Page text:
Unlike parallel texts in the other Gospels, Luke depicts Jesus foretelling the destruction of Jerusalem and the temple while standing in it. The opening lines state: “some were speaking about the temple, about how it was adorned with beautiful stones and gifts dedicated to God” and Jesus said, “As for these things that you see, the days will come when not one stone will be left upon another, all will be thrown down.”

Those who hear him immediately ask, what will be a sign that this is going to happen and when will it happen. He goes on to give signs leading up to the destruction of the temple which will be that “there will be those who will want to led [you] astray...[for] many will come in my name and say that ‘I am He’ and ‘the time is near’[but] do not go after them.” Secondly, “when you hear of wars and insurrections, do not be terrified.” And here in lies an interesting facet. Jesus says that these things must happen first, but the end will not follow immediately. Thirdly, “there will be great earthquakes, and in various places famines and plagues;” and fourthly, “there will be dreadful portents and great signs from heaven” which Jesus says later (in a portion that is not part of our lectionary) will culminate with “the appearance of the Son of Man coming in a cloud with power and great glory” – this image mirroring the depiction of Jesus’ ascension.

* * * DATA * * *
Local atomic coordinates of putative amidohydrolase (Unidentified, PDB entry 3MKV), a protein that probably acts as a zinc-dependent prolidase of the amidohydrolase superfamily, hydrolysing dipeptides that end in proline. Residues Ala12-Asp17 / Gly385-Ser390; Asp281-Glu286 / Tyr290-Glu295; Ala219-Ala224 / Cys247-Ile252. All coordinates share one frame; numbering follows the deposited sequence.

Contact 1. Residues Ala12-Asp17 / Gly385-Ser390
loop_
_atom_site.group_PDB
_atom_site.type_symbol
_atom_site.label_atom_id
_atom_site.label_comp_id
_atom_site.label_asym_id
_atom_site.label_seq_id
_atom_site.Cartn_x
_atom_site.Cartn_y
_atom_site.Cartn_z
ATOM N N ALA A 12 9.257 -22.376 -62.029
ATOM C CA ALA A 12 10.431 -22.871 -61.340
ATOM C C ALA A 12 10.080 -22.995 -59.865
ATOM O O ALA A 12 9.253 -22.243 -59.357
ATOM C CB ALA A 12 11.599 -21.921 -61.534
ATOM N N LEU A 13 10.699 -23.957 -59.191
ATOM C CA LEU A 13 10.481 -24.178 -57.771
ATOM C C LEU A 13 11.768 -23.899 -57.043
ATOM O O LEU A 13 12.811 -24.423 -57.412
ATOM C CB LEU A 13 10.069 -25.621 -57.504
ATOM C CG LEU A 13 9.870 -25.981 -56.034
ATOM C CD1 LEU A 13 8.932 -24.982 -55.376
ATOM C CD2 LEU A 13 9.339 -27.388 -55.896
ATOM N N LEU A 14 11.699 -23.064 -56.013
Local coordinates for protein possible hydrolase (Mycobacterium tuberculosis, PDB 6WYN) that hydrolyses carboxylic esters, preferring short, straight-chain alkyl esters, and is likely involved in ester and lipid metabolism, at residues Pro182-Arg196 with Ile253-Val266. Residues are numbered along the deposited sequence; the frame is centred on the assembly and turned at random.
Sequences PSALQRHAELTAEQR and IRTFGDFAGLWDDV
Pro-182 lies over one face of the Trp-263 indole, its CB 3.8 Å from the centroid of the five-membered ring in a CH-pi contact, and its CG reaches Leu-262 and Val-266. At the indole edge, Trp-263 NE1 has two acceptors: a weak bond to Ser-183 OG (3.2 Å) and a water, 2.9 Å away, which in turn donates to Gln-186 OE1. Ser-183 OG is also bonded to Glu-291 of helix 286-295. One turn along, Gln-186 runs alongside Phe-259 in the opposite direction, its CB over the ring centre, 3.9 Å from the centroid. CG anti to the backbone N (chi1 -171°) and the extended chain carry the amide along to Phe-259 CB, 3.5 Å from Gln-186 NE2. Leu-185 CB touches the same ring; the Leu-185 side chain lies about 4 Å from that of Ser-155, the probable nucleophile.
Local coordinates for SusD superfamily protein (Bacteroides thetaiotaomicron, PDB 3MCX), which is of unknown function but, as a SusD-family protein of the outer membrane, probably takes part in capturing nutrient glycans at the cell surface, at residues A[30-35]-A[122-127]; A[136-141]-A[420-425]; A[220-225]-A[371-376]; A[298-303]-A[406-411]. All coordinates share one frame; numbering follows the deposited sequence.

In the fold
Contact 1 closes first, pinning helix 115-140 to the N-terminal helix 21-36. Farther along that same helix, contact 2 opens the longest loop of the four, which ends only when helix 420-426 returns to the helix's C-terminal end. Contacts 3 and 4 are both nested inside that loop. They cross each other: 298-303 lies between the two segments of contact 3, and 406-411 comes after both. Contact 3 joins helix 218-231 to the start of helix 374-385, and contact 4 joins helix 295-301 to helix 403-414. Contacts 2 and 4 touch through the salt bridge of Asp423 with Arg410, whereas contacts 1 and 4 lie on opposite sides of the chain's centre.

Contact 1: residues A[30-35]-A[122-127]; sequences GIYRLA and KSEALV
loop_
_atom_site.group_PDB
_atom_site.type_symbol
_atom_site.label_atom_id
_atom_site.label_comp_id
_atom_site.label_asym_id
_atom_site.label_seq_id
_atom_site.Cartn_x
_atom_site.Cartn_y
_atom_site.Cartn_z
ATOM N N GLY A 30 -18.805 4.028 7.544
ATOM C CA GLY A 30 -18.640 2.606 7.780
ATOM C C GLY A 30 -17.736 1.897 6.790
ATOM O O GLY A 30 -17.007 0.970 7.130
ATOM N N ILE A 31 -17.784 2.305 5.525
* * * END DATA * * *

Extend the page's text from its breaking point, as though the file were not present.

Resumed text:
What Jesus assures in this passage, is that the end of times is in the future—that the end time “will not follow immediately,” but rather he tells the disciples, this “will give you an opportunity to testify.”  He warns them that this will not be easy, that they “will be betrayed even by parents and brothers, by relatives and friends; and that they will be persecuted for his Name’s sake. But, that they should not worry about preparing what they will say, for Jesus says, “I will give you words,” or more accurately, a mouth, “and a wisdom that none of your opponents will be able to withstand or contradict.” Nor will “a hair of your head perish... and by your endurance, you will gain your souls.” There is the assurance that he will be with them. Herein is perhaps a paradox, for he also warns that some will be put to death, which is exactly what was occurring at the time that Luke wrote his account and which we see further evidence of in his Acts of the Apostles. The message in Luke’s narrative may be that despite the persecution that the early church is starting to undergo they should remain faithful – steadfast - and persevere, that this is an opportunity to testify...or “it may mean that the persecutors can kill in a physical sense but in a far more important way, the disciples will be kept safe.” (4)